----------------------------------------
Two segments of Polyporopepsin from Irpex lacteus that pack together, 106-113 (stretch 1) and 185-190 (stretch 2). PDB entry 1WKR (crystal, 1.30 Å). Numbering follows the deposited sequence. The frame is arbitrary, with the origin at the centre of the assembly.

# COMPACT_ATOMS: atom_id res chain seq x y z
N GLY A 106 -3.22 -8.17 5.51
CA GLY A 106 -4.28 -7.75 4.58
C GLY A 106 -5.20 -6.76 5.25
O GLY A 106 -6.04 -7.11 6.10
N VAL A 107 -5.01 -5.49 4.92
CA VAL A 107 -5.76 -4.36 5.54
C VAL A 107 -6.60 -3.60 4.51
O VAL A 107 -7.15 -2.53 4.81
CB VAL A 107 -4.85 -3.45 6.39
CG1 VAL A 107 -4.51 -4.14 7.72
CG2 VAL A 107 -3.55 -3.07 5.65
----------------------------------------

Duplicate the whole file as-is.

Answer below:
Two segments of Polyporopepsin from Irpex lacteus that pack together, 106-113 (stretch 1) and 185-190 (stretch 2). PDB entry 1WKR (crystal, 1.30 Å). Numbering follows the deposited sequence. The frame is arbitrary, with the origin at the centre of the assembly.

# COMPACT_ATOMS: atom_id res chain seq x y z
N GLY A 106 -3.22 -8.17 5.51
CA GLY A 106 -4.28 -7.75 4.58
C GLY A 106 -5.20 -6.76 5.25
O GLY A 106 -6.04 -7.11 6.10
N VAL A 107 -5.01 -5.49 4.92
CA VAL A 107 -5.76 -4.36 5.54
C VAL A 107 -6.60 -3.60 4.51
O VAL A 107 -7.15 -2.53 4.81
CB VAL A 107 -4.85 -3.45 6.39
CG1 VAL A 107 -4.51 -4.14 7.72
CG2 VAL A 107 -3.55 -3.07 5.65